RM: It’s really cool. And I love it. I feel a strong tie to the beginnings even though, when they didn’t know I was listening on the boat, I heard someone describe my stuff as being, what was it the guy was saying? “Well, he’s real different, he’s very different from everybody else. He’s more like a punk rocker.” That’s weird, since I’m playing solo acoustic on the boat. But I feel like what I do is so directly connected to the early stuff, the stuff I love. Hank Sr. was the main inspiration for me when I stopped trying so hard to be rock ‘n’ roll pop. In the early 90’s I was trying so hard to be something I wasn’t. I just settled in and asked myself, “What do I really love?” And it was Hank. It all came back to this two-and-a-half-minute song about a man and a woman and the difficulty that dynamic creates and that’s what I love.
On this new solo record, I have a duet with Rosanne Cash. We wrote the song together, we sing it together and I think our voices sound really good together. Her husband John [Leventhal] keeps saying like “God, y’all sound so good together. It sounds like you’ve been singing together for years.” And we do a photo together and we look like we’re brother and sister. It’s weird, but our facial characteristics are very similar. And it’s so cool to me that we started our band with this Johnny Cash idea and this song that we had fallen in love with, even though Vernon Dalhart wrote it, it was a Johnny Cash song to us. And so years later there I am with his oldest kid, getting to make music. It’s funny that comes up now because Sarah Lee Guthrie, who’s Arlo’s daughter and Woody’s granddaughter, and her husband Johnny [Irion] and their kids are on this boat. And then you’ve got Hank’s granddaughter on the boat. You’ve got all these multi-generational music families and then they’ve got their kids with them too. Well, not Holly Williams but Sarah Lee and Johnny have their kids, as do we.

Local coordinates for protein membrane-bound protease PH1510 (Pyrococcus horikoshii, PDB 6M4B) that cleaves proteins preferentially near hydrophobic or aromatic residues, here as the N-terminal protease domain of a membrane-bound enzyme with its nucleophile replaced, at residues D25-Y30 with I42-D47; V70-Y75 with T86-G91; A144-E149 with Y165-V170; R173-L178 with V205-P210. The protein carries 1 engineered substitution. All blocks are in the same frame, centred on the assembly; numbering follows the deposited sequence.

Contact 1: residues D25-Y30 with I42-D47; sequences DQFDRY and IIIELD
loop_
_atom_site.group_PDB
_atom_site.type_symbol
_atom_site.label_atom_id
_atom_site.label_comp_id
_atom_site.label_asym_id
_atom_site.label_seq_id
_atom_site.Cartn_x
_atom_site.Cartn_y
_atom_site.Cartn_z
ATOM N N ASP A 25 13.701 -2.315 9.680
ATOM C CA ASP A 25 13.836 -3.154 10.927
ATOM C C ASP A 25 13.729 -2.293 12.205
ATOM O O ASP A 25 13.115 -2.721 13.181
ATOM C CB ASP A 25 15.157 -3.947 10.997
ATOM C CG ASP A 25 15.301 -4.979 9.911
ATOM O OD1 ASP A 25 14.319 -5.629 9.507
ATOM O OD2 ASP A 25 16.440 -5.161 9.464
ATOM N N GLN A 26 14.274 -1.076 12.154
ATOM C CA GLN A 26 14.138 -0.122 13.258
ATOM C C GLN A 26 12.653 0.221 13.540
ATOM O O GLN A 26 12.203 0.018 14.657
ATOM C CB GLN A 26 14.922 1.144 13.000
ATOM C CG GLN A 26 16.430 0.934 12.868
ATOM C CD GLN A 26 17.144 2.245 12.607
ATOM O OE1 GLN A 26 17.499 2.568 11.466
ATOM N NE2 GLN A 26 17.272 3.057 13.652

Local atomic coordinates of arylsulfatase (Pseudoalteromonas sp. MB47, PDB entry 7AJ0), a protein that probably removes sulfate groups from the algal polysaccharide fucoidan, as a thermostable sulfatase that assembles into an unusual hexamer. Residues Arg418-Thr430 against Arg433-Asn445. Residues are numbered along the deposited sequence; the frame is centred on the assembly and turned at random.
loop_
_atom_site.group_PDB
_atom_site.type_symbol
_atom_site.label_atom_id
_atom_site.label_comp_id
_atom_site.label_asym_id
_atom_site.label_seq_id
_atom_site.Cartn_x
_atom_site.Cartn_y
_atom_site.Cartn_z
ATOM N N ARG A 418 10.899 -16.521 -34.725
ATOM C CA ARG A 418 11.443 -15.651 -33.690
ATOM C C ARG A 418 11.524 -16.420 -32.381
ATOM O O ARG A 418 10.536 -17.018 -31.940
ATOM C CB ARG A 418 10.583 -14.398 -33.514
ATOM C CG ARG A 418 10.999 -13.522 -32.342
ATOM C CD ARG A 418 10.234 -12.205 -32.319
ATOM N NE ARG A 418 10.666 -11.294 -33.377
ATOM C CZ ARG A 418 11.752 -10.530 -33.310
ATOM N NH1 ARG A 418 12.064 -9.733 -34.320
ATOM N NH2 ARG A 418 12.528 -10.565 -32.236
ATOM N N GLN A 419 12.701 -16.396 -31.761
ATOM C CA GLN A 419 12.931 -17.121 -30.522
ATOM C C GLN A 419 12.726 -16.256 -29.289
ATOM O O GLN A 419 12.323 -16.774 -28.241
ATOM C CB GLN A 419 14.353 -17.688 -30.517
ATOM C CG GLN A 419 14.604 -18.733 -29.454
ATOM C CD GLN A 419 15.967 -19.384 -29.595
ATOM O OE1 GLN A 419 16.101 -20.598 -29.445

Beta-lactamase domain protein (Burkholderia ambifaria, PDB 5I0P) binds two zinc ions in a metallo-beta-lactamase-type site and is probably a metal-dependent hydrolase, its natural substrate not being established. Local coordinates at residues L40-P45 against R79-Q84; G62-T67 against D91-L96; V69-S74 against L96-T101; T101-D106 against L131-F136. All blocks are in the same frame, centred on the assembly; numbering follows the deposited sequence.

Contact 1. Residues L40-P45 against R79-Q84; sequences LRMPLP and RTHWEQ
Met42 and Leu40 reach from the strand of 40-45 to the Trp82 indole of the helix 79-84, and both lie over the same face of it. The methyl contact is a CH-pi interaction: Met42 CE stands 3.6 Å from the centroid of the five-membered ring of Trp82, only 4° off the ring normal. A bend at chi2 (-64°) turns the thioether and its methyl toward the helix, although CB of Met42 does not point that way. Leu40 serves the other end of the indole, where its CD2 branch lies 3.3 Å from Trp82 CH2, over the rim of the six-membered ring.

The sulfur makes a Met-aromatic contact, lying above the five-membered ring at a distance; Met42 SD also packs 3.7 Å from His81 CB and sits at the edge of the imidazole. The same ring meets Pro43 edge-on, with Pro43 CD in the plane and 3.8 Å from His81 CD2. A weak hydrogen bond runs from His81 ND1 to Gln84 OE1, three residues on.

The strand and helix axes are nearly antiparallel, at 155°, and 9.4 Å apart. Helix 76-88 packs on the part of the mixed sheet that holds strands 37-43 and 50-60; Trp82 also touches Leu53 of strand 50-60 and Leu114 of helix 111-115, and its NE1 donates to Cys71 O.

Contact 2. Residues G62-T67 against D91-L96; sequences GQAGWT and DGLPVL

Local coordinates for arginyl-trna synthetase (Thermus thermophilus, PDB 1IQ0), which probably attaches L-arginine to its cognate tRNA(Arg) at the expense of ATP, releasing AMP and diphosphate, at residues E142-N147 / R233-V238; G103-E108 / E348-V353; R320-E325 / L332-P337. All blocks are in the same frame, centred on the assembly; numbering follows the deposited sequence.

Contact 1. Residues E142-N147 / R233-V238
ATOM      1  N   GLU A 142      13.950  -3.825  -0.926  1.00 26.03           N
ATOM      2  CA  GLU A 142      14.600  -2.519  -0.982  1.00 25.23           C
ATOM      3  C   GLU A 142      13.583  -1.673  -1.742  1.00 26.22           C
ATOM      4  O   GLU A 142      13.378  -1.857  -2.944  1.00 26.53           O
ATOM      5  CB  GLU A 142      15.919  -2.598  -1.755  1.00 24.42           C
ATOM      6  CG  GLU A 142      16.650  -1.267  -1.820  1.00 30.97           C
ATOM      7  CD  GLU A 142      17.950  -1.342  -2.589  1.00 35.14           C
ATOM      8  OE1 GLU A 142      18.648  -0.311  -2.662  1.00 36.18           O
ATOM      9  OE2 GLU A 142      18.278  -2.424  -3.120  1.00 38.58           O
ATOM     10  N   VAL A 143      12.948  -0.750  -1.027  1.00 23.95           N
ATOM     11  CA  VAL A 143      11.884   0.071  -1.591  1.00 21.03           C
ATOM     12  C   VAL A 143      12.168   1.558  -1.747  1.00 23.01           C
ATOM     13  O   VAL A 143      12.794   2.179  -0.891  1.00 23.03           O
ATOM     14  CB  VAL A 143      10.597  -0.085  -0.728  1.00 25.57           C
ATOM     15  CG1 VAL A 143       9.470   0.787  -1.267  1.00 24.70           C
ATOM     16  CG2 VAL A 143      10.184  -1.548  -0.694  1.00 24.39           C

I love this idea that music gets passed along. Like in the old days with the oral traditions, the stories that get passed along. And it’s kind of the same thing with this love of music and this thing we we do. And now less than ever is it like a money grab. Less than ever is it an obvious way to go out and get rich and live the high life. But that’s good because it weeds out the people who are doing it maybe for the wrong reasons.
ML: Yes. Of course, the flip side of that is that if you own music and if something good happens, you’re there, you know, as opposed to some other fellow.
RM: Exactly. The board room that doesn’t care. Just now we are about to do, maybe, a 15th anniversary tour of Too Far To Care, our first Elektra record. We were discussing among ourselves the idea of getting the masters back. Our manager Danny Goldberg was laughing! He’s like “Warner Brothers is not giving you your masters back! Everybody wants their masters back! It’s not going to happen!” And as much as I am grateful to Elektra Records and the people we worked with there, we had a really great experience there actually, I like that that business model has finally gone away. I like that we’re going to own our masters going forward. And that the popular artists aren’t going to be decided in a board room but by the people who are listening. That’s how it should be, right?
ML: I was talking to Grayson Capps the other day. Here’s a guy who stays out of the limelight. I mean, he’s a great singer-songwriter but not incredibly well known. Then he hits a lick with four songs in a film – A Love Song for Bobby Long. He owns his music, so he can build a house down on the Mobile Bay, where he wants to live and things are good.
RM: That’s great. Yeah, it was funny hearing Edwin McCain the night we did that songwriters circle. Before he introduced his big hit single, he said “People ask me, you must get sick of this song.” And he’s like, how do you get sick of the winning lottery ticket?
RM: I loved that.
ML: Will you talk a little bit about the experience of being on the boat with your family and what it’s like?